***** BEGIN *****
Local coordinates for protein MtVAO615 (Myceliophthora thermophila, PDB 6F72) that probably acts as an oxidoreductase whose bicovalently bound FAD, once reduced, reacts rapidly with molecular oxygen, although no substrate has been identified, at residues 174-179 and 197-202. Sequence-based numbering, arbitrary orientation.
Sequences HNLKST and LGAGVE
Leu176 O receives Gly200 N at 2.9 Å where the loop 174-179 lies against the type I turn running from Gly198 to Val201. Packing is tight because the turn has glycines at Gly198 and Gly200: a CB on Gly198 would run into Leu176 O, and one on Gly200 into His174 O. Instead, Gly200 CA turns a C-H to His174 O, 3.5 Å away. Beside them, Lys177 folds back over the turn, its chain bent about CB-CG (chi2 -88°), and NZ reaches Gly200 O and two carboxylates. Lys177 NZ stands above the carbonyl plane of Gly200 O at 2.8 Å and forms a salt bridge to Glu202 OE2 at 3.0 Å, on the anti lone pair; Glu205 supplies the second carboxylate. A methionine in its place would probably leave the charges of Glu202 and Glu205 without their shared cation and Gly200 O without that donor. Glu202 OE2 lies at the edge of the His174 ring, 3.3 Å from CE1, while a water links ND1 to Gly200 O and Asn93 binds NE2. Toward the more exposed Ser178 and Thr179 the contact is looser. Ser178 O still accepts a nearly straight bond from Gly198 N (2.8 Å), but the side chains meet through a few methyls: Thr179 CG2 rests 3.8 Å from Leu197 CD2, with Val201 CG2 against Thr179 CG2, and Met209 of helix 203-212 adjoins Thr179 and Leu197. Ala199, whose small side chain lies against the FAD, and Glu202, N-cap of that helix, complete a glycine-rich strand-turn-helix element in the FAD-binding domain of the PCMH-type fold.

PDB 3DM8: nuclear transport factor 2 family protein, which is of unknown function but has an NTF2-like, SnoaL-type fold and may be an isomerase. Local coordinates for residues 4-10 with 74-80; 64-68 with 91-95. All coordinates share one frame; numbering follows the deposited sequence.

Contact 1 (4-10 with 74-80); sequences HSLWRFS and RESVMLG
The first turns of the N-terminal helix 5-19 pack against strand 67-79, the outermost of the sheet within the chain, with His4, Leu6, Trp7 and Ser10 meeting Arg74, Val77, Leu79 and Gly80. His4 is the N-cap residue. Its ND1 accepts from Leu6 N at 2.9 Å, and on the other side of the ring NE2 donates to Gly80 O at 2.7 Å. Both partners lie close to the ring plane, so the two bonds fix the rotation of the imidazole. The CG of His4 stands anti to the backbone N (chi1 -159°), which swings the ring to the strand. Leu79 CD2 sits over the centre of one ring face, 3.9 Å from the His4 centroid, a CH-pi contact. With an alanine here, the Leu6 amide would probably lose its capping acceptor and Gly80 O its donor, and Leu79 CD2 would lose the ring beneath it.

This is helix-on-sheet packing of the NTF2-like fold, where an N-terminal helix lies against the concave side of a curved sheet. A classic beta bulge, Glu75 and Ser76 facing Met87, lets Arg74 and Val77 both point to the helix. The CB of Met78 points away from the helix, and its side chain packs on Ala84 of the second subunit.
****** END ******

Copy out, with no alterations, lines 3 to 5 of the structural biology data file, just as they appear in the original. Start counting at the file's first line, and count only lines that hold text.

Leu176 O receives Gly200 N at 2.9 Å where the loop 174-179 lies against the type I turn running from Gly198 to Val201. Packing is tight because the turn has glycines at Gly198 and Gly200: a CB on Gly198 would run into Leu176 O, and one on Gly200 into His174 O. Instead, Gly200 CA turns a C-H to His174 O, 3.5 Å away. Beside them, Lys177 folds back over the turn, its chain bent about CB-CG (chi2 -88°), and NZ reaches Gly200 O and two carboxylates. Lys177 NZ stands above the carbonyl plane of Gly200 O at 2.8 Å and forms a salt bridge to Glu202 OE2 at 3.0 Å, on the anti lone pair; Glu205 supplies the second carboxylate. A methionine in its place would probably leave the charges of Glu202 and Glu205 without their shared cation and Gly200 O without that donor. Glu202 OE2 lies at the edge of the His174 ring, 3.3 Å from CE1, while a water links ND1 to Gly200 O and Asn93 binds NE2. Toward the more exposed Ser178 and Thr179 the contact is looser. Ser178 O still accepts a nearly straight bond from Gly198 N (2.8 Å), but the side chains meet through a few methyls: Thr179 CG2 rests 3.8 Å from Leu197 CD2, with Val201 CG2 against Thr179 CG2, and Met209 of helix 203-212 adjoins Thr179 and Leu197. Ala199, whose small side chain lies against the FAD, and Glu202, N-cap of that helix, complete a glycine-rich strand-turn-helix element in the FAD-binding domain of the PCMH-type fold.

PDB 3DM8: nuclear transport factor 2 family protein, which is of unknown function but has an NTF2-like, SnoaL-type fold and may be an isomerase. Local coordinates for residues 4-10 with 74-80; 64-68 with 91-95. All coordinates share one frame; numbering follows the deposited sequence.

Contact 1 (4-10 with 74-80); sequences HSLWRFS and RESVMLG